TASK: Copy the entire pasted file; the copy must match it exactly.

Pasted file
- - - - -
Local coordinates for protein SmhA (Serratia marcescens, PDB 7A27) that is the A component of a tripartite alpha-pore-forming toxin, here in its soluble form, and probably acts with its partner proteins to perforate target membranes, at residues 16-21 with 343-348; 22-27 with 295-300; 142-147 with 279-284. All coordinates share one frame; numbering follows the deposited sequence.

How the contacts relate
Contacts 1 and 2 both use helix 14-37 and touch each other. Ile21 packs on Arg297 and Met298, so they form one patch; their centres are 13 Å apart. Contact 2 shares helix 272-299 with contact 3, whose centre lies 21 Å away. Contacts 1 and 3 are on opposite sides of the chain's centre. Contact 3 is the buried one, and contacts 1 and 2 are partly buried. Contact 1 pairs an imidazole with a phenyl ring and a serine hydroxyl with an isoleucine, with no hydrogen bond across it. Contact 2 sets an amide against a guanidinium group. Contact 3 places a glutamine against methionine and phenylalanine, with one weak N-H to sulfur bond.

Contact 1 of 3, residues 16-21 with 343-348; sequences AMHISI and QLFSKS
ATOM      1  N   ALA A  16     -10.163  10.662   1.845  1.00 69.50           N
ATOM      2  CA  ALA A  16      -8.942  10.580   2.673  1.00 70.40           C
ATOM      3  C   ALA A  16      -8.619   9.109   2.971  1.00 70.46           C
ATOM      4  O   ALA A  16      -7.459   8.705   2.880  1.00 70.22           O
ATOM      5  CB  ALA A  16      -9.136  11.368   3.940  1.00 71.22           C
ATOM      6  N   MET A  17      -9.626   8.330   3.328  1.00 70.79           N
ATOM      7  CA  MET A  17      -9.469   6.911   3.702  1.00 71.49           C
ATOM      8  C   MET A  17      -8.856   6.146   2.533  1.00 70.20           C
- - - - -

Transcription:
Local coordinates for protein SmhA (Serratia marcescens, PDB 7A27) that is the A component of a tripartite alpha-pore-forming toxin, here in its soluble form, and probably acts with its partner proteins to perforate target membranes, at residues 16-21 with 343-348; 22-27 with 295-300; 142-147 with 279-284. All coordinates share one frame; numbering follows the deposited sequence.

How the contacts relate
Contacts 1 and 2 both use helix 14-37 and touch each other. Ile21 packs on Arg297 and Met298, so they form one patch; their centres are 13 Å apart. Contact 2 shares helix 272-299 with contact 3, whose centre lies 21 Å away. Contacts 1 and 3 are on opposite sides of the chain's centre. Contact 3 is the buried one, and contacts 1 and 2 are partly buried. Contact 1 pairs an imidazole with a phenyl ring and a serine hydroxyl with an isoleucine, with no hydrogen bond across it. Contact 2 sets an amide against a guanidinium group. Contact 3 places a glutamine against methionine and phenylalanine, with one weak N-H to sulfur bond.

Contact 1 of 3, residues 16-21 with 343-348; sequences AMHISI and QLFSKS
ATOM      1  N   ALA A  16     -10.163  10.662   1.845  1.00 69.50           N
ATOM      2  CA  ALA A  16      -8.942  10.580   2.673  1.00 70.40           C
ATOM      3  C   ALA A  16      -8.619   9.109   2.971  1.00 70.46           C
ATOM      4  O   ALA A  16      -7.459   8.705   2.880  1.00 70.22           O
ATOM      5  CB  ALA A  16      -9.136  11.368   3.940  1.00 71.22           C
ATOM      6  N   MET A  17      -9.626   8.330   3.328  1.00 70.79           N
ATOM      7  CA  MET A  17      -9.469   6.911   3.702  1.00 71.49           C
ATOM      8  C   MET A  17      -8.856   6.146   2.533  1.00 70.20           C